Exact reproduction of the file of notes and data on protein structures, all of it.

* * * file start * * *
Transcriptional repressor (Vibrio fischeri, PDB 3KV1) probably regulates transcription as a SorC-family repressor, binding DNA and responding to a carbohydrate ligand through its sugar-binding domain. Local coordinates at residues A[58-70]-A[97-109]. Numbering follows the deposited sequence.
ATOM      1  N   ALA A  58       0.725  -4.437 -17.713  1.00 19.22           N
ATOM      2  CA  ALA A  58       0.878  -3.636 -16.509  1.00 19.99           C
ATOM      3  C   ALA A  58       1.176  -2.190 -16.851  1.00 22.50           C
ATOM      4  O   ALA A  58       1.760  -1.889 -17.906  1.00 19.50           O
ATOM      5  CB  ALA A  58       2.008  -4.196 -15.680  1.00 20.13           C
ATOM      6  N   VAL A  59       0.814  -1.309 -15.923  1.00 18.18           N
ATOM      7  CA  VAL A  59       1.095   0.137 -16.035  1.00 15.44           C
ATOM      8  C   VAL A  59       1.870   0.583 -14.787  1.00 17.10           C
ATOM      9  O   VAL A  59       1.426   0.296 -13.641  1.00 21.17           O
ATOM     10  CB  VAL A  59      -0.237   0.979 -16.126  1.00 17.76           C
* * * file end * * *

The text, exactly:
Transcriptional repressor (Vibrio fischeri, PDB 3KV1) probably regulates transcription as a SorC-family repressor, binding DNA and responding to a carbohydrate ligand through its sugar-binding domain. Local coordinates at residues A[58-70]-A[97-109]. Numbering follows the deposited sequence.
ATOM      1  N   ALA A  58       0.725  -4.437 -17.713  1.00 19.22           N
ATOM      2  CA  ALA A  58       0.878  -3.636 -16.509  1.00 19.99           C
ATOM      3  C   ALA A  58       1.176  -2.190 -16.851  1.00 22.50           C
ATOM      4  O   ALA A  58       1.760  -1.889 -17.906  1.00 19.50           O
ATOM      5  CB  ALA A  58       2.008  -4.196 -15.680  1.00 20.13           C
ATOM      6  N   VAL A  59       0.814  -1.309 -15.923  1.00 18.18           N
ATOM      7  CA  VAL A  59       1.095   0.137 -16.035  1.00 15.44           C
ATOM      8  C   VAL A  59       1.870   0.583 -14.787  1.00 17.10           C
ATOM      9  O   VAL A  59       1.426   0.296 -13.641  1.00 21.17           O
ATOM     10  CB  VAL A  59      -0.237   0.979 -16.126  1.00 17.76           C